That last paragraph resonated with me, whilst thinking about it I notice that when I am committed to something I can be very single minded, but it can take me a long time to get committed. Unless I have that inner/background commitment/alignment with what I am trying to achieve it doesn’t get done and the mind is left floundering – so this was an interesting insight indeed.

    When I read this I had an image of that thought hitting my head and me having some sort of Forest Gump reaction to it, with my legs starting to run and run with my facial expression looking like “What the……:eek::D. I can see what your getting at though, if you have a problem work to resolve it NOW – don’t dwell on past/future. But…..

    …. as with my response to Giles’s comments, I can see some of what you’re saying but I’m still stuck on the fact that if you drop desire/need, then isn’t all that’s left just the mind trying to improve the self-image? “Getting fitter, get a bigger car, get a nicer xyz….”.

    Absolutely, all the comments here have as ever, been fruitful reflection for me – I just hope I haven’t missed things in the posts. Hope the integration/differentiation isn’t proving too troublesome, but I have a feeling that even if it is you won’t be too stressed about it ;) :).

    Be well people, and thanks again :)
  8. Karmoh

    Karmoh Member

    Hi Paul,

    As I read the post and the subsequent posts it brings a smile. The traps of the mind are powerful but once we begin to notice life, we also notice the traps. It is a bit like falling in love with experiences or experiencing itself, seeing that our present experience is perfect just as it is, no matter where we are or what is happening.
    This does not mean that we escape pain or challenging work & social situations, nor illness, or weight gain. To see perfection in every experience is to realise that our nature is experience itself. When we come to realise that presence is what we are, we fall in love over and over again with life, in each moment.
    We see that everything that happens, the good and the bad (too many pies :)), is equally soaked in this love. This is freedom right in the midst of every single happening in our lives.
    The main trap is believing we escape life and metaphorical strive to sit on a mountain top, whereas in our true experiences we live in cities, town, suburbs and villages, we work and play.
    On this journey we may experience a stage in which life feels like a void. The mind quiets. Silence feels like this deep well of freedom that we want to sink into, so to speak, more and more. Personal motivation drops away because the ego is seen through. Everything that once motivated us personally no longer works to motivate us.
    We come to see that a lot of our motives in the past were very selfcentered. This stage is fine. Let it be as it is. But be careful! The body knows more than the mind, if tying your laces makes your face red, feel the pressure :mad:, get up and move. :D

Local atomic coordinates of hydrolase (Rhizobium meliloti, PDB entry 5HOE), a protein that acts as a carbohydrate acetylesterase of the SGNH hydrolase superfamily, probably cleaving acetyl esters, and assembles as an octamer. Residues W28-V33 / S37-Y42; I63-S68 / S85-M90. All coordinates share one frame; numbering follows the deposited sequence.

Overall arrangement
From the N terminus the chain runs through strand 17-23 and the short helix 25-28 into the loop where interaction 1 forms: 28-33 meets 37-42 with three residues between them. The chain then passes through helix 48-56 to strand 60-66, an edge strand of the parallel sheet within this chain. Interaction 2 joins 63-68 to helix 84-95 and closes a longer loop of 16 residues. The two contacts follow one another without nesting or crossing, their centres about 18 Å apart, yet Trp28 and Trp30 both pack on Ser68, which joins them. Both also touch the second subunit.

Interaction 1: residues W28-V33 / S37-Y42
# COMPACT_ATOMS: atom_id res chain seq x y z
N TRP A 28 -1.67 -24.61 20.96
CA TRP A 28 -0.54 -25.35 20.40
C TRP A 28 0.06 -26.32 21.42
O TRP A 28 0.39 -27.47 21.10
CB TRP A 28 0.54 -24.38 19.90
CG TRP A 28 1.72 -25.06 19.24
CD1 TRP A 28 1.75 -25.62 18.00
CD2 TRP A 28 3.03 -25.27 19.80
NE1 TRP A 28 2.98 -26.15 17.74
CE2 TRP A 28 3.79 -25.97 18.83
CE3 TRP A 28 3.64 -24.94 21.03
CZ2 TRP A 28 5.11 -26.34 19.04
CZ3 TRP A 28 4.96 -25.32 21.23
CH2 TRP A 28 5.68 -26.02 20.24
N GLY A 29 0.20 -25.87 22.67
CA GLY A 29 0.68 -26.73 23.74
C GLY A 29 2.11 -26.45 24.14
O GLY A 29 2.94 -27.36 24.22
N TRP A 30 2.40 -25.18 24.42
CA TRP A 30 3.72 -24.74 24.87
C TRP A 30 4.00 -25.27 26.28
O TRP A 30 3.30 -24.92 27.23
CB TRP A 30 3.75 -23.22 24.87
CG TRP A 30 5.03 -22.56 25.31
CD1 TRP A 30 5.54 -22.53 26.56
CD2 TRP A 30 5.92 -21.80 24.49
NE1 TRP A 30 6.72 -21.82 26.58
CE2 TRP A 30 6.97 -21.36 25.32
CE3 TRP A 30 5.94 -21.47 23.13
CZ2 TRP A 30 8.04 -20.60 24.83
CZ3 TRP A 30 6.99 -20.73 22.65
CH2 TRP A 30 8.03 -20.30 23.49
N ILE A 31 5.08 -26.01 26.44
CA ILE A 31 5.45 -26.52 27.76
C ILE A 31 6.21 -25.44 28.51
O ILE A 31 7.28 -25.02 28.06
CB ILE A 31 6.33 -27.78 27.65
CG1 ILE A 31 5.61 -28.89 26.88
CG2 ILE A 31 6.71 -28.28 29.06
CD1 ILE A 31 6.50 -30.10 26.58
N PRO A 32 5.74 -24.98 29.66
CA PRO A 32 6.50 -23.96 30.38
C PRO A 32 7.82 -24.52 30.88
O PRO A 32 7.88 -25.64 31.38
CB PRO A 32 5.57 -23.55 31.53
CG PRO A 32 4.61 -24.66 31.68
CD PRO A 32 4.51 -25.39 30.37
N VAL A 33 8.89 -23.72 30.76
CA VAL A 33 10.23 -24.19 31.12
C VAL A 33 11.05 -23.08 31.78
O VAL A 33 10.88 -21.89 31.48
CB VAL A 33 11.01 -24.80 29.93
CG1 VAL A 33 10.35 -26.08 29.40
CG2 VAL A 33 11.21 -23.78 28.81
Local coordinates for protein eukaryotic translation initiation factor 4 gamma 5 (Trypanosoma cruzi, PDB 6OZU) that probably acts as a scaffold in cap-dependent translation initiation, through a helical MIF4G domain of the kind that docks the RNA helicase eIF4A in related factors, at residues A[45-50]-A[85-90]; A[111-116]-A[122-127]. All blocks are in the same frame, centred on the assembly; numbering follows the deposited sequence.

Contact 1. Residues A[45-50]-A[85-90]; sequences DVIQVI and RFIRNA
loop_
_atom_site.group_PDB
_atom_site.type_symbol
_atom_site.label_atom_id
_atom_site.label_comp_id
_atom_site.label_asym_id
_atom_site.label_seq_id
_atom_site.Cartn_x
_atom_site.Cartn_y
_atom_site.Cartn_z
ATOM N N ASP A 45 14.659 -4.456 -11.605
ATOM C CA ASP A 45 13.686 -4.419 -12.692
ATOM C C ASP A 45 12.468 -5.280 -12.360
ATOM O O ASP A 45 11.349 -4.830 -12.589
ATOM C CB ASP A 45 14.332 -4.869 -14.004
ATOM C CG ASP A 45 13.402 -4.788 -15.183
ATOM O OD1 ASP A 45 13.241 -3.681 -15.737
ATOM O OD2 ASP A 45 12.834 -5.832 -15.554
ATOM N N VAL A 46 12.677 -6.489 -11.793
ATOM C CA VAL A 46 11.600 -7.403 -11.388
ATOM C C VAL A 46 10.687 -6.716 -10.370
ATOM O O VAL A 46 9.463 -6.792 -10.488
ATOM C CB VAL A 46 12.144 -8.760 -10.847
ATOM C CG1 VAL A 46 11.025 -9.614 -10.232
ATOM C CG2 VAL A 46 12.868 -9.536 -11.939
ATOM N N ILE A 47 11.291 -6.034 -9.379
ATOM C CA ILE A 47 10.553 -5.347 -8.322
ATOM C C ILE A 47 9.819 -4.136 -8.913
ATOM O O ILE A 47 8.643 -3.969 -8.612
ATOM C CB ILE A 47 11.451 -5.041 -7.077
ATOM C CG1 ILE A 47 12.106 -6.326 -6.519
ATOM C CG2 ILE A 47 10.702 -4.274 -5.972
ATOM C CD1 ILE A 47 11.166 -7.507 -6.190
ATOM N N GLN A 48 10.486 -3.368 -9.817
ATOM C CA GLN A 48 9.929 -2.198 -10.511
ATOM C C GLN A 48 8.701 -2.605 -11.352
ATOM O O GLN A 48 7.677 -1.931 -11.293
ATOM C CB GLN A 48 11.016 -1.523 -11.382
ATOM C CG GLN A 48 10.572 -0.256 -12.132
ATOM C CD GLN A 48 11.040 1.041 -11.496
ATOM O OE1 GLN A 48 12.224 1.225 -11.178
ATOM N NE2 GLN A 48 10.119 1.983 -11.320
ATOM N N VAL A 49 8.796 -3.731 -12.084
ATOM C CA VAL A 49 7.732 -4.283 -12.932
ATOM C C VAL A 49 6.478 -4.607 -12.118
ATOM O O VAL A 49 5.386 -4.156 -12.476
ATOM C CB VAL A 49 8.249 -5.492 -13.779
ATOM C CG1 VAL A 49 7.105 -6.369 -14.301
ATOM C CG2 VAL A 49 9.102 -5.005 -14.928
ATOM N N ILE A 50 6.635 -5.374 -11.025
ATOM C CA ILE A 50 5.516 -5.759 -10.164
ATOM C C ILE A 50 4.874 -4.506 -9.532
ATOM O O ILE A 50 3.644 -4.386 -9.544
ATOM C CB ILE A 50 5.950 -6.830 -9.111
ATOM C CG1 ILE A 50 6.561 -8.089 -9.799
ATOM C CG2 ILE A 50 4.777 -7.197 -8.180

peace :)
    Last edited: Jul 1, 2011
  9. olmate

    olmate Member

    Hi Karmoh,

    It is a special priviledge and humbling to be able to swim in your wisdom. Thank you (bro).

  10. brozen

    brozen Member

    hi monkey,

    (note: i had a tough time writing this and keeping my mind on topic, it might be a little bit everywhere, if its confusing just ignore it lol, my mind is just swimming around trying think of a way to address this issue which just has SOO MANY levels to it haha) excellent topic PS. If u can't follow it, treat my last paragraph as my response.

    i was trying to type this same question out earlier today but didnt know how to phrase it.
    Firstly i think the main 'problem' is having a mind full of thoughts and questions, constantly questioning our questioning, never being satisfied with any answer but taking joy in the thought processes, maybe even encouraging yourself to think more and more about things, since non-thinking seems to be such an ugly unreal way of living.

    i cant say for sure this applies to you but from what i gather i assume it may be something along those lines.

    anyway i have found since starting meditation i have asked the same questions about reasons for doing things.

    it can seem like apathy but id say its more contentment mixed with hectic western living.
    They just don't seem to fit together,

    Imagine self sustained living on a farm, where every action you do is for ur own survival. It would be pointless to question ur actions unless you are considering starving/freezing to death. Fitness and exercise would be a non issue since the actions you take to survive provide you with the healthy activity you require. There is never a time you have to act to prove your worth so also not an issue. Anyway you get the idea.
    In that kind of life you could be content with everything you do, as every action is necessary to survival and nothing more.

    But since you live (i assume) in a western society where things don't work like that it becomes easy to think you need to DO MORE and acheive more and may be the reason your mind does not consider your content life as ideal. Maybe becuase in western life there appears to be SO many more options to consider than just working day to day to self sustain. Busy surroundings = busy mind.